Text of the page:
The production and sale of weaners remained more profitable than ox production, because on average the weaner price as percentage of the slaughter price stood at 76% in 2021 (Jan-Jun)

Notably, the weaner price dropped slightly with 5.3% from quarter 1 (Q1) of 2021 to Q2-2021.

The drop in the price of weaners could have resulted from an increase in grain prices, which affected feedlot input costs leading to a low demand for weaners.

“Weaner prices are variable, and the weaner production system has a high drought risk. The system is risky, in that it consists largely of breeding cows, and during drought, herd reduction occurs resulting in a good number of cows being marketed.

“This poses a challenge to the system because breeding stock after a drought is always highly priced. Still, the weaner production system has been the most profitable over the past five years,” said the union.

The government intends to fight a lawsuit in which Affirmative Repositioning (AR) activist Job Amupanda demanded the removal of the veterinary cordon fence (VCF), also known as the red line.


During the second national land conference in 2018, the government was directed to start the gradual removal of the border.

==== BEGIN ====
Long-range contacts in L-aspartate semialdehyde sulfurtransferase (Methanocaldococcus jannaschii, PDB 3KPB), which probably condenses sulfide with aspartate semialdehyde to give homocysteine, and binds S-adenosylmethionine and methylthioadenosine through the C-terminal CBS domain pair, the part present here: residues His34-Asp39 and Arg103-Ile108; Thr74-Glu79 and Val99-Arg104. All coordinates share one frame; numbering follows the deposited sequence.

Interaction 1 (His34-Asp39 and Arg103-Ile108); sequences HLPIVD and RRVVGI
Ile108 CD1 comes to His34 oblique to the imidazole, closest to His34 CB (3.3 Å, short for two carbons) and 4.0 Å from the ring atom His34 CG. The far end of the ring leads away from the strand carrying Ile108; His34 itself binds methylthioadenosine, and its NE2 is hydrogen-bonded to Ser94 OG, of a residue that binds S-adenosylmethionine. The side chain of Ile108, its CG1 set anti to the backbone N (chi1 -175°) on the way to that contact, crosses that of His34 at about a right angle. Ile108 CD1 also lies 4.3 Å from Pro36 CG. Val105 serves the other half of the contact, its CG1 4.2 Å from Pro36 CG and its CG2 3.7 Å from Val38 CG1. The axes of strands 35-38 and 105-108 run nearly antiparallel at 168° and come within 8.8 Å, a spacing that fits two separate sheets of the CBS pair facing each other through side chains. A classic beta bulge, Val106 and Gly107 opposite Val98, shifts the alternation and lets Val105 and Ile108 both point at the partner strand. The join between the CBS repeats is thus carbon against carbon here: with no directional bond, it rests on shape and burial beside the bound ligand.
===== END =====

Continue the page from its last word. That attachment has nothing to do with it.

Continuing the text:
There are three possible solutions that had to be considered – gradual removal, which would require a physical border to be built between Namibia and Angola, the translocation of the fence to the border with Angola, and the creation of zones that are free of foot-and-mouth disease and lung sickness within 30km on both sides of the border. This was to be done according to the World Organisation for Animal Health standards.

In June 2020, agriculture minister Calle Schlettwein said the N$15m budget for the redline as inadequate for any of the suggested solutions.

According to Schlettwein, the budget was not even enough for the construction of a double-stock fence between the two countries – Namibia and Angola.

“In its current state the red line is more than an animal disease control barrier. It has, in the eyes of the general public, become a political and socio-economic barrier that continues to divide the country into two distinct economies.

“The ideal solution would be the construction of a fence along the border between Namibia and Angola, but the N$15 million allocated for this purpose in the current financial year is not sufficient to commence with the construction of a double-stock proof fence over 450 kilometres,” Schlettwein told the media last year.

The minister further said his ministry planned to mitigatory activities to address one of the resolutions of the second national land conference.

He listed constructing abattoirs to enhance beef value-chain addition in the northern communal areas (NCAs). This, he said, would cost more than N$31 million.

Furthermore, he said, the ministry has plans to upgrade eight quarantine facilities – Omutambo-Gwomawe, Okongo, Oshivelo, Mangetti, Mpungu, Thomas Siyave, Kopano and Katima Mulilo – to improve animal health and marketing.

All this would require a budget of more than N$87 million, yet the government put in just about N$25 million.


Kelvin Chiringa